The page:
If collaboration works against a pandemic, perhaps some collaborative efforts could spill into other areas, yielding unintended peace dividends.

Perhaps.

Much depends on how the pandemic evolves and on how countries, individually and collectively, respond. Collaboration and coordination could, under certain scenarios, quickly turn into isolationism and competition.

It is also possible that the nature and effectiveness of national responses to the pandemic could potentially have positive implications for arms control. The approaches used by national governments could challenge certain assumptions of what constitutes national security and effective preparedness to protect citizens.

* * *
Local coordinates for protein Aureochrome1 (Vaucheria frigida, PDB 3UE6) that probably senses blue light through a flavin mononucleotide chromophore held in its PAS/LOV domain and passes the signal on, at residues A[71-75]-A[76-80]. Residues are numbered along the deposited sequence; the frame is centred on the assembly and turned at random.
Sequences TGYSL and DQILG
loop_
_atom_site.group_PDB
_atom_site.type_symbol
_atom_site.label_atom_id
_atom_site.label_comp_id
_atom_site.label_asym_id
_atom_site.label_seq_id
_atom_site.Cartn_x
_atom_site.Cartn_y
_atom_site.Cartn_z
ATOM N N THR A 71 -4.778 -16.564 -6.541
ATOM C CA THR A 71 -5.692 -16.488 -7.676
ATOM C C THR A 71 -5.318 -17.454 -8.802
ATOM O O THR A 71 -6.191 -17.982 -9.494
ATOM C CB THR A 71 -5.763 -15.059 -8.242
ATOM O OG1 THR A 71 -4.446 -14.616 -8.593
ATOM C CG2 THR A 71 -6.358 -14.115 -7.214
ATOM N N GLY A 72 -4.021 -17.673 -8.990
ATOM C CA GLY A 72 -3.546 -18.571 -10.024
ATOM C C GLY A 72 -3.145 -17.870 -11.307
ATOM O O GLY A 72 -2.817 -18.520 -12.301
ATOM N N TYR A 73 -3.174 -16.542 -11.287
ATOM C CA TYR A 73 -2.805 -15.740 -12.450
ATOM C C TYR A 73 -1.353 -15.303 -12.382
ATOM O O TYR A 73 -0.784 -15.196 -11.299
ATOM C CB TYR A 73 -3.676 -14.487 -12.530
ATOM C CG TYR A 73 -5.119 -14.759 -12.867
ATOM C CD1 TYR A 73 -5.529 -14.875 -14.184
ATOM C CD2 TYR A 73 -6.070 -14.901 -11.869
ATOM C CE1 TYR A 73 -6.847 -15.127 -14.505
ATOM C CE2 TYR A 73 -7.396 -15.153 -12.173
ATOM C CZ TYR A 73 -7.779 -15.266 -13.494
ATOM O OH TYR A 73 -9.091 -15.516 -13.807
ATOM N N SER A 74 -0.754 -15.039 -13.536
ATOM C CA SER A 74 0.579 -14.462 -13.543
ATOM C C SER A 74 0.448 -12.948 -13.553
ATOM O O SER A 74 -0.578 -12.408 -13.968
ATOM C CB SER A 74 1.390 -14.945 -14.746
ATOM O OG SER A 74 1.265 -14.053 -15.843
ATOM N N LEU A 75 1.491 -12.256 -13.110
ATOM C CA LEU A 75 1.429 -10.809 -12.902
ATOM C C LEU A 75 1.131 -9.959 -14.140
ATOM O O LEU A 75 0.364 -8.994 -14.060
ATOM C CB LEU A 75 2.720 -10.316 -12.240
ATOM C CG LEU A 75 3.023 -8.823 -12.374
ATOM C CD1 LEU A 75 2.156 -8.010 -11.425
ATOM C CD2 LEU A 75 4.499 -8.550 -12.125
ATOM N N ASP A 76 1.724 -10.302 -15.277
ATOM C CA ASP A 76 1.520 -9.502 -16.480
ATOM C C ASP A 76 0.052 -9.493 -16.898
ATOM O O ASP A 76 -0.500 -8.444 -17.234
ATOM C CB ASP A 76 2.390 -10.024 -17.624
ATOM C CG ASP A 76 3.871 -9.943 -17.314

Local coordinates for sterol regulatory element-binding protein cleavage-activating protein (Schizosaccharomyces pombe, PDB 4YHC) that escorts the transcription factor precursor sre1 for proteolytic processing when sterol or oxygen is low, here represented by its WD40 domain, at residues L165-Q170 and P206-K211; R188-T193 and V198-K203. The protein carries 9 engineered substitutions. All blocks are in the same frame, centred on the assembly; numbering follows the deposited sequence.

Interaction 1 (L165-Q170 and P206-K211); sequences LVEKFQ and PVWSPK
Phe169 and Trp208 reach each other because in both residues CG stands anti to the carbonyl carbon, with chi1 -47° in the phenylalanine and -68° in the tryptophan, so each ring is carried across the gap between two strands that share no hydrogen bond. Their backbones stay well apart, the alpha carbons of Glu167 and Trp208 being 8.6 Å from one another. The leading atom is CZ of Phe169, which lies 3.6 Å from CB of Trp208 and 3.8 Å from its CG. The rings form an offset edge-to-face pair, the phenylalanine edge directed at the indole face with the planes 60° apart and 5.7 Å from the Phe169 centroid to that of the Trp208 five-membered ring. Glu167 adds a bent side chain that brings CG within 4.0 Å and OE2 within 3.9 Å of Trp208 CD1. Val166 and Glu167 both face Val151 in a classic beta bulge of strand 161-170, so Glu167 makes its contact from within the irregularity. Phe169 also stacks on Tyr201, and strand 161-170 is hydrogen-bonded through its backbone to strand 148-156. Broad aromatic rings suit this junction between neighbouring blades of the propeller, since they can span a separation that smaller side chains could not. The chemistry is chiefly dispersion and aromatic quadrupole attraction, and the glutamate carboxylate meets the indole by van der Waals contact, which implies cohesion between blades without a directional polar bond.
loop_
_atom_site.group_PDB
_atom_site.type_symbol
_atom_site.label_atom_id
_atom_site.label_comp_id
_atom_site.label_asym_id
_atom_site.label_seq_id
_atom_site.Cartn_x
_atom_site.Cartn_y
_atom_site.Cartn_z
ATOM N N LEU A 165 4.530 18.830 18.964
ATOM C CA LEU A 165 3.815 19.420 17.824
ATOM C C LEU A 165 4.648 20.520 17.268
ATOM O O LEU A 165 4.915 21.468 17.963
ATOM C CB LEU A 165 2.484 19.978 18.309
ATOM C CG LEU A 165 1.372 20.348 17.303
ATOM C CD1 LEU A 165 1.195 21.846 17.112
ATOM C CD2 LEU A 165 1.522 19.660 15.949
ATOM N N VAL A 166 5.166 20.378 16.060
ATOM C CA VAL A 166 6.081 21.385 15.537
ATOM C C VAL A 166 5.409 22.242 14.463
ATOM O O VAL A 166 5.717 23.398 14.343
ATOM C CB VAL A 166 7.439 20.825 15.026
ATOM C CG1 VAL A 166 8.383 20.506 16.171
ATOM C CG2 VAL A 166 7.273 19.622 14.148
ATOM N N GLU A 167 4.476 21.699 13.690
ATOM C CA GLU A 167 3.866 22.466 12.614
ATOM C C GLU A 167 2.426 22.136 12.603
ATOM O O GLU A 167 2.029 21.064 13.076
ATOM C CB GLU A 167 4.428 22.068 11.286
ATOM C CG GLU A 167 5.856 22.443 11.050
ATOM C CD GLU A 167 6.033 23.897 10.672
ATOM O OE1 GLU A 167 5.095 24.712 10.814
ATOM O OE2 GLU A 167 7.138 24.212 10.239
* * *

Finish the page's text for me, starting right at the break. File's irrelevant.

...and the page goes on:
Questions could arise about what constitutes the sound allocation of resources. Countries that are best able to manage the COVID-19 pandemic might see that protection is best achieved through investments in science, healthcare, and social welfare, rather than in a large military and expensive weapons systems.

UN Secretary-General António Guterres has called for a global ceasefire so that the world can focus on responding to the COVID-19 pandemic. His appeal has been echoed by many, including Pope Francis and at least 53 countries. In addition to the immediate benefits for international security, a ceasefire would allow emergency relief to reach populations affected by the virus, which is key to any effective measure to curb its spread.

Arms-control, disarmament and international security processes will require concerted attention after the pandemic. In the meantime, communications channels must remain open and alternative methods of multilateral engagement on these critical areas must be pursued. Parallel to this—and as a complementary measure—the international community would do well to heed the UN Secretary-General’s call for a global ceasefire.